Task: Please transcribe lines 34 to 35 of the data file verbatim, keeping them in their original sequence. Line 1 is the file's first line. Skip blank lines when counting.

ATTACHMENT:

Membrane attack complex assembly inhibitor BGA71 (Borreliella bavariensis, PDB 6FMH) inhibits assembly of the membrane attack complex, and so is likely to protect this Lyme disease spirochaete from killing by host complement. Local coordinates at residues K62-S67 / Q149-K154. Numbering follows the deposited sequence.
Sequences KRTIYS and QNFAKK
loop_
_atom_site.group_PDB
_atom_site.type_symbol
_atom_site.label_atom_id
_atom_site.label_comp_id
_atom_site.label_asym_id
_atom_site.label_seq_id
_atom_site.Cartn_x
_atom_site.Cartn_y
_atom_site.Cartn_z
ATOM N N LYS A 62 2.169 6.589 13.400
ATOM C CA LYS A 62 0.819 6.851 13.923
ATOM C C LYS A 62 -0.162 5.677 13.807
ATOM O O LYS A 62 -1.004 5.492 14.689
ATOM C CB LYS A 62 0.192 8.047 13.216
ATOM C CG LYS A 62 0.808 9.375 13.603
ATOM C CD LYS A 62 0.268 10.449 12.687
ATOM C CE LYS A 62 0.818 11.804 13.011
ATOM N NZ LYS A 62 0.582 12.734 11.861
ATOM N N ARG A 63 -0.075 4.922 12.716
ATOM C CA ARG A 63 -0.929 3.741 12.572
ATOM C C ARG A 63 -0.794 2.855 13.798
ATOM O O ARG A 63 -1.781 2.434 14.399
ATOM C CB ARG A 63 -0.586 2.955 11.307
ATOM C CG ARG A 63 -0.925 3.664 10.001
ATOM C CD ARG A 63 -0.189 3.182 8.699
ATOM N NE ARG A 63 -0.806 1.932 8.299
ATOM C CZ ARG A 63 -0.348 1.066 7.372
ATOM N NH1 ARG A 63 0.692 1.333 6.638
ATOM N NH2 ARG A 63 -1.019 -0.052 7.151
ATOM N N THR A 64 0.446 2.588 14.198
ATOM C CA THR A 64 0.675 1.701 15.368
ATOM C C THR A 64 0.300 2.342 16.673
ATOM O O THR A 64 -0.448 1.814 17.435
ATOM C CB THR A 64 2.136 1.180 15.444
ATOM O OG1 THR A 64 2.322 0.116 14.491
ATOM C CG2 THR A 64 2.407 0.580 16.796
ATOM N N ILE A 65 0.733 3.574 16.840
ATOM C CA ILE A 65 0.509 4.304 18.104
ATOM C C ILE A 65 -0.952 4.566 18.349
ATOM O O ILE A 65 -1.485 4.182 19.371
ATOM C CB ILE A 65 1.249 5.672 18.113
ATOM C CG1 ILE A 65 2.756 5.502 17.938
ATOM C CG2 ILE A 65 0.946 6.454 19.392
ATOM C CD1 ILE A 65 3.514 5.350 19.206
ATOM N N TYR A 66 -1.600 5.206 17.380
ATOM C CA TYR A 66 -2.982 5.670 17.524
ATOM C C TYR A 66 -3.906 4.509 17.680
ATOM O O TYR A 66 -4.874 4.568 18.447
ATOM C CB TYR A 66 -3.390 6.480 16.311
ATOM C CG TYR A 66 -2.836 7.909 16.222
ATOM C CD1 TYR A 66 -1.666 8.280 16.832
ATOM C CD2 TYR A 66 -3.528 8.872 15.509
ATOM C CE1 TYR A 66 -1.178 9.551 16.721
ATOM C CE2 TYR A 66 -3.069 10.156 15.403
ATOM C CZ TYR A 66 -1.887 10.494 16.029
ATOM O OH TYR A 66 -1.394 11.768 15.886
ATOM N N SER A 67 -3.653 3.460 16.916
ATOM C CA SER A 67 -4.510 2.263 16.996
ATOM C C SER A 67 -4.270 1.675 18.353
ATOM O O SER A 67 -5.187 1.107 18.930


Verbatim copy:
ATOM C CA THR A 64 0.675 1.701 15.368
ATOM C C THR A 64 0.300 2.342 16.673